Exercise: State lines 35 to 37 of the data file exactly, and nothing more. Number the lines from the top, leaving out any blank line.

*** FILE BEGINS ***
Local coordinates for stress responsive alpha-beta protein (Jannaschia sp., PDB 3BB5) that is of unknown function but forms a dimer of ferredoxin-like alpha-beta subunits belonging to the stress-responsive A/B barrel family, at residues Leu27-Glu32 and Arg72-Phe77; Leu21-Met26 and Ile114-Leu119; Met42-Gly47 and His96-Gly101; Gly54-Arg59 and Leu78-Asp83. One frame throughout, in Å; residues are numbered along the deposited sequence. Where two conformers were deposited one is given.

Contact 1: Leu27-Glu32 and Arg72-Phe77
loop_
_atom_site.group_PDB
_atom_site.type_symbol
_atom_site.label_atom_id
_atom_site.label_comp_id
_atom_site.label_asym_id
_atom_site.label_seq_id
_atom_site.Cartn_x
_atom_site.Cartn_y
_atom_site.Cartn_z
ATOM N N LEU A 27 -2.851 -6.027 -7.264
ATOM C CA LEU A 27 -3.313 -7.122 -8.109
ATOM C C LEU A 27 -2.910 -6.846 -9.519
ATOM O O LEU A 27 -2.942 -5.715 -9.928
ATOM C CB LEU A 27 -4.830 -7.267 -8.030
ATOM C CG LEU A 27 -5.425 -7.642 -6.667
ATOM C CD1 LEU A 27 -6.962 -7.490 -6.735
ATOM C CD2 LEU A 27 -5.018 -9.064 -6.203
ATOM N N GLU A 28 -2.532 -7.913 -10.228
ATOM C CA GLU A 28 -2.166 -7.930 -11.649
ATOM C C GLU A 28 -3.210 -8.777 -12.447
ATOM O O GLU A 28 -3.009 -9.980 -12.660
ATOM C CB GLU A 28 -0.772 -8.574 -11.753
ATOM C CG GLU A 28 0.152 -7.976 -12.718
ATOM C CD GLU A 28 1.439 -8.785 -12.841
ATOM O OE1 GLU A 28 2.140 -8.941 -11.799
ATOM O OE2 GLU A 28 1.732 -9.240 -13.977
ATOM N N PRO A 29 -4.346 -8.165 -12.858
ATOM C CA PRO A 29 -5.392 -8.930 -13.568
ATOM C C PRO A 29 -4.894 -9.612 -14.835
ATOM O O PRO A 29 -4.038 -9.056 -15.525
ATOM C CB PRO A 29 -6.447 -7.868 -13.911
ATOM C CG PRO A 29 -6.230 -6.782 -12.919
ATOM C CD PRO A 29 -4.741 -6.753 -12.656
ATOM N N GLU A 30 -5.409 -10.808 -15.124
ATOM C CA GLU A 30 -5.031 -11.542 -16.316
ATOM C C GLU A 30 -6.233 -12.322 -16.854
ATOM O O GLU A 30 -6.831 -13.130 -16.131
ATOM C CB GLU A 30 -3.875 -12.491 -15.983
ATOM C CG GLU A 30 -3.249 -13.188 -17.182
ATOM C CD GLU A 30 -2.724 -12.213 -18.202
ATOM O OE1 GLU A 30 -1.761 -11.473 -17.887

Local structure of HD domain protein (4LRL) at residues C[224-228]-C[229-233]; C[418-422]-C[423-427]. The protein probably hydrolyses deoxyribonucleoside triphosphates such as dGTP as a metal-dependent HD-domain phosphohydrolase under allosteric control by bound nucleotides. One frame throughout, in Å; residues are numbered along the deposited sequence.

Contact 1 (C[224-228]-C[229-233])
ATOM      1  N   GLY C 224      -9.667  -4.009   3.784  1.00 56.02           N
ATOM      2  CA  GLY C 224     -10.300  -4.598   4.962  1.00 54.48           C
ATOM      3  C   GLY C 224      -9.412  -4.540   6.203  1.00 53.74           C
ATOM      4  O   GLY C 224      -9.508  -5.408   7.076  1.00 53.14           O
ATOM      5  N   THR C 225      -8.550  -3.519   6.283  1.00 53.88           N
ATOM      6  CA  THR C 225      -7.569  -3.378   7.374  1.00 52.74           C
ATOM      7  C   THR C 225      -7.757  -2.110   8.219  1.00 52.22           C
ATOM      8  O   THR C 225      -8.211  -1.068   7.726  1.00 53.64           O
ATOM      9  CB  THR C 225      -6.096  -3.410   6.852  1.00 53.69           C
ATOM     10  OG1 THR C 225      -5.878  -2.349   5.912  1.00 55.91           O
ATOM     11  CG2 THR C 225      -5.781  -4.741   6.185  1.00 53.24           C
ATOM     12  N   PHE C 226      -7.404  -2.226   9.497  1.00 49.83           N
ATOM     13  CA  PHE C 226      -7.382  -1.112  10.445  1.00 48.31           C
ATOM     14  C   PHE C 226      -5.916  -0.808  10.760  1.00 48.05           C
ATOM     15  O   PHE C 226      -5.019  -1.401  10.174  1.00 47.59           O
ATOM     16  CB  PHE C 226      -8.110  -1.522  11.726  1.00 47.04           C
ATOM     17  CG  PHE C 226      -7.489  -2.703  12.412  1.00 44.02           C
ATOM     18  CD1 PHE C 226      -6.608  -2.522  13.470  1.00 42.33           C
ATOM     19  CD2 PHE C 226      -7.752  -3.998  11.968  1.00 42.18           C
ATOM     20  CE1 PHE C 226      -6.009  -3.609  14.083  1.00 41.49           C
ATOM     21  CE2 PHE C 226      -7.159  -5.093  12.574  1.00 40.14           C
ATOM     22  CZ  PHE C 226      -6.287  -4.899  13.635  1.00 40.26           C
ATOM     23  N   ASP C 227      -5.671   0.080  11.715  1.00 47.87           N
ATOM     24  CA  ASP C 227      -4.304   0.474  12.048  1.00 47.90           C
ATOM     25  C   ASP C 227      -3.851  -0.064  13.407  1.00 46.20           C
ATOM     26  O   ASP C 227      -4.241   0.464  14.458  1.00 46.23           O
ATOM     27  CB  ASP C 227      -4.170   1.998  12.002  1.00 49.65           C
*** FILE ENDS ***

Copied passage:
ATOM C CG PRO A 29 -6.230 -6.782 -12.919
ATOM C CD PRO A 29 -4.741 -6.753 -12.656
ATOM N N GLU A 30 -5.409 -10.808 -15.124